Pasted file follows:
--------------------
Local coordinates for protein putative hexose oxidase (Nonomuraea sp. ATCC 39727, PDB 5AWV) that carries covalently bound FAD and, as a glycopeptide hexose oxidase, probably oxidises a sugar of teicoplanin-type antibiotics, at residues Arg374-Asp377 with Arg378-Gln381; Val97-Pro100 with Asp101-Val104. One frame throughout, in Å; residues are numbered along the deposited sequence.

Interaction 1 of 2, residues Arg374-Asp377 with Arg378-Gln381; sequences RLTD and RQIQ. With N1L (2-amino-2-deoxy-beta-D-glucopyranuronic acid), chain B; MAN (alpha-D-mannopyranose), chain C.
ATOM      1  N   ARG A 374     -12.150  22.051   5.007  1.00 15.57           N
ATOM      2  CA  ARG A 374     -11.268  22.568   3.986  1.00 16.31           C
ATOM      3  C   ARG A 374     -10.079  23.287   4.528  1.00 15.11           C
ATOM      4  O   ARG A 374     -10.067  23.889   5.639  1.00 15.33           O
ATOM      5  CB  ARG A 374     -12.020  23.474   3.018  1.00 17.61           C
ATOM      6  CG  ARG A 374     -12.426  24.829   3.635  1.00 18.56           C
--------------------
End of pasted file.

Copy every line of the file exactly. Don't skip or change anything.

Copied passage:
Local coordinates for protein putative hexose oxidase (Nonomuraea sp. ATCC 39727, PDB 5AWV) that carries covalently bound FAD and, as a glycopeptide hexose oxidase, probably oxidises a sugar of teicoplanin-type antibiotics, at residues Arg374-Asp377 with Arg378-Gln381; Val97-Pro100 with Asp101-Val104. One frame throughout, in Å; residues are numbered along the deposited sequence.

Interaction 1 of 2, residues Arg374-Asp377 with Arg378-Gln381; sequences RLTD and RQIQ. With N1L (2-amino-2-deoxy-beta-D-glucopyranuronic acid), chain B; MAN (alpha-D-mannopyranose), chain C.
ATOM      1  N   ARG A 374     -12.150  22.051   5.007  1.00 15.57           N
ATOM      2  CA  ARG A 374     -11.268  22.568   3.986  1.00 16.31           C
ATOM      3  C   ARG A 374     -10.079  23.287   4.528  1.00 15.11           C
ATOM      4  O   ARG A 374     -10.067  23.889   5.639  1.00 15.33           O
ATOM      5  CB  ARG A 374     -12.020  23.474   3.018  1.00 17.61           C
ATOM      6  CG  ARG A 374     -12.426  24.829   3.635  1.00 18.56           C